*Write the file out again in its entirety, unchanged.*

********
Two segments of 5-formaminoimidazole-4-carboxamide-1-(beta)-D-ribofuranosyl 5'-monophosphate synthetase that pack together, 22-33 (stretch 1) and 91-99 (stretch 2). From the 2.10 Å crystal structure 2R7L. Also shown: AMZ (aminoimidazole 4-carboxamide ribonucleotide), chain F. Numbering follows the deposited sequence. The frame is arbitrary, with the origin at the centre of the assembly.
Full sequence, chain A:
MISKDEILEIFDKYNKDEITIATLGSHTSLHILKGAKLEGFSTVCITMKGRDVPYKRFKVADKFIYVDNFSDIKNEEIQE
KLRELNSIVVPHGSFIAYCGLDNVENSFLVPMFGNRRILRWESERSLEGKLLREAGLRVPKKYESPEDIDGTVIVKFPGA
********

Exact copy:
Two segments of 5-formaminoimidazole-4-carboxamide-1-(beta)-D-ribofuranosyl 5'-monophosphate synthetase that pack together, 22-33 (stretch 1) and 91-99 (stretch 2). From the 2.10 Å crystal structure 2R7L. Also shown: AMZ (aminoimidazole 4-carboxamide ribonucleotide), chain F. Numbering follows the deposited sequence. The frame is arbitrary, with the origin at the centre of the assembly.
Full sequence, chain A:
MISKDEILEIFDKYNKDEITIATLGSHTSLHILKGAKLEGFSTVCITMKGRDVPYKRFKVADKFIYVDNFSDIKNEEIQE
KLRELNSIVVPHGSFIAYCGLDNVENSFLVPMFGNRRILRWESERSLEGKLLREAGLRVPKKYESPEDIDGTVIVKFPGA